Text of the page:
Christie Blatchford: Judge’s florid ruling seems an attempt to blow up so-called ‘rape myths’



York University graduate student Mandi Gray speaks to reporters outside court on Thursday.



Rare, as a wise friend noted, is the cultural pendulum that swings so hard and sharp it hits people smack in their foreheads and all but knocks them out cold.

But that’s precisely what happened in a criminal courtroom at Old City Hall in Toronto Thursday where Ontario Court Judge Marvin Zuker found former York University graduate student Mustafa Ururyar guilty of sexually assaulting another, Mandi Gray, in the wee hours of Jan. 31, 2015.

To scattered titters of pleased surprise at first and finally to applause, the judge also seemed to be trying to blow every so-called “rape myth” to smithereens and set right what he clearly sees as society’s failure, and perhaps the justice system’s, to deal better with the issue.

In the result, his judgment sometimes sounded as if borrowed from a college course on feminist thinking.

“For much of our history,” Zuker wrote, and this was but one passage from a decision that ran to 179 pages that he read aloud, “the ‘good’ rape victim, the ‘credible’ rape victim has been a dead one.”

At another point, he said, “There are many misguided conceptions of what constitutes a ‘real’ rape or how a ‘real’ victim of sexual violence should behave (i.e. scream, struggle to the utmost and report immediately).

“No matter how sophisticated the law is, any allegation that derogates from the stereotype is likely to be approached with a degree of suspicion.”

The judge entitled the last section of his decision “I Know Why the Caged Bird Sings,” the title of an autobiography by the late American writer and poet Maya Angelou. It may also have been a nod to Gray herself, who has a tattoo of a caged bird on one arm.

The reference was greeted with delighted cries from several in the predominantly young, female audience, who immediately recognized it.

“Rape in the case of Maya Angelou is used to reflect the suffering of her race, and to (her) a bird struggling to escape its cage, trying to understand and respect both her body and her words,” the judge explained for those less well-read.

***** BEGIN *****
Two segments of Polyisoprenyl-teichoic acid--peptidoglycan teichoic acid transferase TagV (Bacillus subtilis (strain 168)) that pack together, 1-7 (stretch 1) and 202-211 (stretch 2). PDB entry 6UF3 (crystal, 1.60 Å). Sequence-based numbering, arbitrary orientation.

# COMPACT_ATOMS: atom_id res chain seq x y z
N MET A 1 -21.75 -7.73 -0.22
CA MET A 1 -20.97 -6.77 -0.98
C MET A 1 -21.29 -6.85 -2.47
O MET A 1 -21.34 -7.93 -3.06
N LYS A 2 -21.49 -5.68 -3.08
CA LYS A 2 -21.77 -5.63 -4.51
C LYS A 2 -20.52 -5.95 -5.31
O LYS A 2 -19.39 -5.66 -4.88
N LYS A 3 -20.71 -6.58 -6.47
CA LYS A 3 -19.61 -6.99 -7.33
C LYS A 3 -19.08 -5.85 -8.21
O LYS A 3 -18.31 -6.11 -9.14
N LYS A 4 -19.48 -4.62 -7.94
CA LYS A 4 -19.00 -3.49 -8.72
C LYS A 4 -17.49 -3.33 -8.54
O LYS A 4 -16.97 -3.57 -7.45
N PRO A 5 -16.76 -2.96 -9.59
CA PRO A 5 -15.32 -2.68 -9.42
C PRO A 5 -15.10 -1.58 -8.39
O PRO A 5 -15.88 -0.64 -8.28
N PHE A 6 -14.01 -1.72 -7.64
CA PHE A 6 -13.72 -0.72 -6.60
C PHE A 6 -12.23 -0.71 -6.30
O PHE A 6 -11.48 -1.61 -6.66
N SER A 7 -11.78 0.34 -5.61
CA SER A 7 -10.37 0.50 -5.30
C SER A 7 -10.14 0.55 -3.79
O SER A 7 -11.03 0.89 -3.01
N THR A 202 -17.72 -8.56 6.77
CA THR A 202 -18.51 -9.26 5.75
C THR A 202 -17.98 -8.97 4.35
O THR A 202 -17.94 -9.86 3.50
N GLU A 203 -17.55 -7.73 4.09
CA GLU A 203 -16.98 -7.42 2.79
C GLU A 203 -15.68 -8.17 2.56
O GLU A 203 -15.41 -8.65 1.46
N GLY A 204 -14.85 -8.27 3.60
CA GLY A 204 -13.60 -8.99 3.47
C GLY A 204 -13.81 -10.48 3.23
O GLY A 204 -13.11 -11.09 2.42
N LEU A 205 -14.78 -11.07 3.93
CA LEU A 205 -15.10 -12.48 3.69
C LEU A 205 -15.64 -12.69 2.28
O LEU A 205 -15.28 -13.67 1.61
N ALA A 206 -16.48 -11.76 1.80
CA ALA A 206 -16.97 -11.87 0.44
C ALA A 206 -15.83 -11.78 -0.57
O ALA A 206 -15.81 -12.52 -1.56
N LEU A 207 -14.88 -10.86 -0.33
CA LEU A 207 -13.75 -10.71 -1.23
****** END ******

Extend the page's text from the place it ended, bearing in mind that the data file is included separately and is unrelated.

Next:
“Virginia Woolf suffered from what she called ‘looking-glass shame,’ an aversion to seeing herself in mirrors.

“How do we understand our own sufferings, with what words and to what ends?” Zuker asked. “Going (to one hospital and then another, as Gray did), waiting 48 hours? 72 hours to go to the police? Is too long ever too long? Does pain have a time limit? … Mr. Ururyar raped Ms Gray …

“Rape it surely was,” he said.

The 29-year-old Ururyar, who now lives in Vancouver, returns to court Monday when prosecutor Jennifer Lofft will attempt to persuade Zuker that Uruyar’s bail should be revoked pending his Oct. 24 sentencing.

“The presumption of innocence is no longer operating,” Lofft told the judge. “He’s a convicted rapist now.”

For her part, the 28-year-old Gray wasn’t in court as Zuker delivered his verdict but showed up after the lunch break.

As befits a newfound activist, Gray steadfastly refused to appear remotely mollified by the verdict.

As befits a newfound activist — she testified she became one only after she reported the assault to Toronto police — Gray steadfastly refused to appear remotely mollified by the verdict.

In a written statement, she slammed the detectives on her case, demanded the police role in sexual assault investigations be “reconsidered and eventually abolished” and said, “My case is not a demonstration of achieving ‘justice’ or that the legal system is working to meet the needs of the sexually assaulted or even prevent future sexual assaults.”